Context-dependent Information Systems

Textbooks have been for centuries the only vehicle of learning information system. However, the huge technologic transformations in the last years have changed this The main information system we have nowadays is the Internet. Its first generation as such employed response mechanisms: user knew everything he wanted and where to find it. By contrast, in the second generation, the user knows what he want, but not where to find it. For that goal search engines arose. In them, some clicks are still necessary to find answers (Google is an example of a search engine). Finally, in the third generation, context engine arises to help users who ignore what to look for or where to find it.20100716_picture_english

A context comprises all data that can be used to characterize persons, places or objects that are relevant to the relationship between user and system. New information models digitalize the traditional textbook and empower it with additional multimedia information (video, 3D representations…), which allow users to interact with those resources, and also include context-sensitive information.

As B. Schilit states in “Context-Aware Computing Applications” (1994), important context aspects are:

  • Who (Identity Awareness), referring to user profiles and how the context identifies them to select the appropiate behaviors.
  • What (Task Awareness), focusing on what the user is doing and what he wants to achieve. It determines the services the system offers.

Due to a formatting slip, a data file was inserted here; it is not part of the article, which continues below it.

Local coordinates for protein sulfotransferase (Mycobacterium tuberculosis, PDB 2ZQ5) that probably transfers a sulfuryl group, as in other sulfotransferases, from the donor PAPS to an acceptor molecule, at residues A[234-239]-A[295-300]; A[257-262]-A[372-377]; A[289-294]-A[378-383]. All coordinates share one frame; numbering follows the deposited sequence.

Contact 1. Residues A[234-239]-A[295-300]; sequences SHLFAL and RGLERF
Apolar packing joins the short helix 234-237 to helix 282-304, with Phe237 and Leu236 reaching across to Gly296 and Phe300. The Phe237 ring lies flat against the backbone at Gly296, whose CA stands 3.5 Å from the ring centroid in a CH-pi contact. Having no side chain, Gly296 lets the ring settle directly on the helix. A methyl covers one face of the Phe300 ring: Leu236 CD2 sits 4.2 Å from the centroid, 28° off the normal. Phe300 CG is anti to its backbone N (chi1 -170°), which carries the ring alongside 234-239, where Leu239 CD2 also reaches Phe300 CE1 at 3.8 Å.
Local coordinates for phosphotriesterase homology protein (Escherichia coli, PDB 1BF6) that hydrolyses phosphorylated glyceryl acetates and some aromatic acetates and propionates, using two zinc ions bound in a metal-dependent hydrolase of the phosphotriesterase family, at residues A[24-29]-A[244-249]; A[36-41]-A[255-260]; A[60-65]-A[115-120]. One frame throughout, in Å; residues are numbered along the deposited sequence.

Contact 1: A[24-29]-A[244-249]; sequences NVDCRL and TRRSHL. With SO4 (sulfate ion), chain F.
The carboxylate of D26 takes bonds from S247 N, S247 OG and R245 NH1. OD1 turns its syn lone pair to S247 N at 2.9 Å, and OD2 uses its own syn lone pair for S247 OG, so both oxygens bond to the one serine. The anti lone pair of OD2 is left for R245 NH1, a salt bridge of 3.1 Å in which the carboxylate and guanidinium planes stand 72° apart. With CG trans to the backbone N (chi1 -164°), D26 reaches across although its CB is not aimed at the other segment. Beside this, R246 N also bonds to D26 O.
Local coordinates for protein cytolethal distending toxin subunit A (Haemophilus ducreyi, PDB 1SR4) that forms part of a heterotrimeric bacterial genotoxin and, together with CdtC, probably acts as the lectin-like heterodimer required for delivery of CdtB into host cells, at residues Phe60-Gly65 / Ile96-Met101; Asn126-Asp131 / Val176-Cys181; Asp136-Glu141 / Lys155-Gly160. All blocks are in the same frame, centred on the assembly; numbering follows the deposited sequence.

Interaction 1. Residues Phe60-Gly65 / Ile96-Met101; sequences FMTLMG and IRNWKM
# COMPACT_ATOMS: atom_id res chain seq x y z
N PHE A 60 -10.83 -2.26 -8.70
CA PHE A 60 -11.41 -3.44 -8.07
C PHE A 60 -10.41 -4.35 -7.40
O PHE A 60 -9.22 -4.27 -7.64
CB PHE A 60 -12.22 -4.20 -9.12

• Where (Location Awareness), representing the knowledge of the physical location of the persons who will perform the tasks.
  • When (Time Awareness), referring to the acquisition and maintenance of information about time and date, user timetables and real-time user agendas.
  • Why (the behavior of a device), defining the interactivity motivation between user and system to simplify daily tasks, implicitly if possible, without user intervention.

Context dependent information systems, extract, interpret and use acquired data to adapt their functionality to the needs of professional users. Combining them with mobility technologies, they support agile training in industry processes in continuous evolution.
Gradiant is developing a context-dependent mobile information system of this kind for medical staff in collaboration with Ednon, Spain. They will be offered multimedia information on medical protocols in-situ, as well as information on medical instruments and risk situations for patients.

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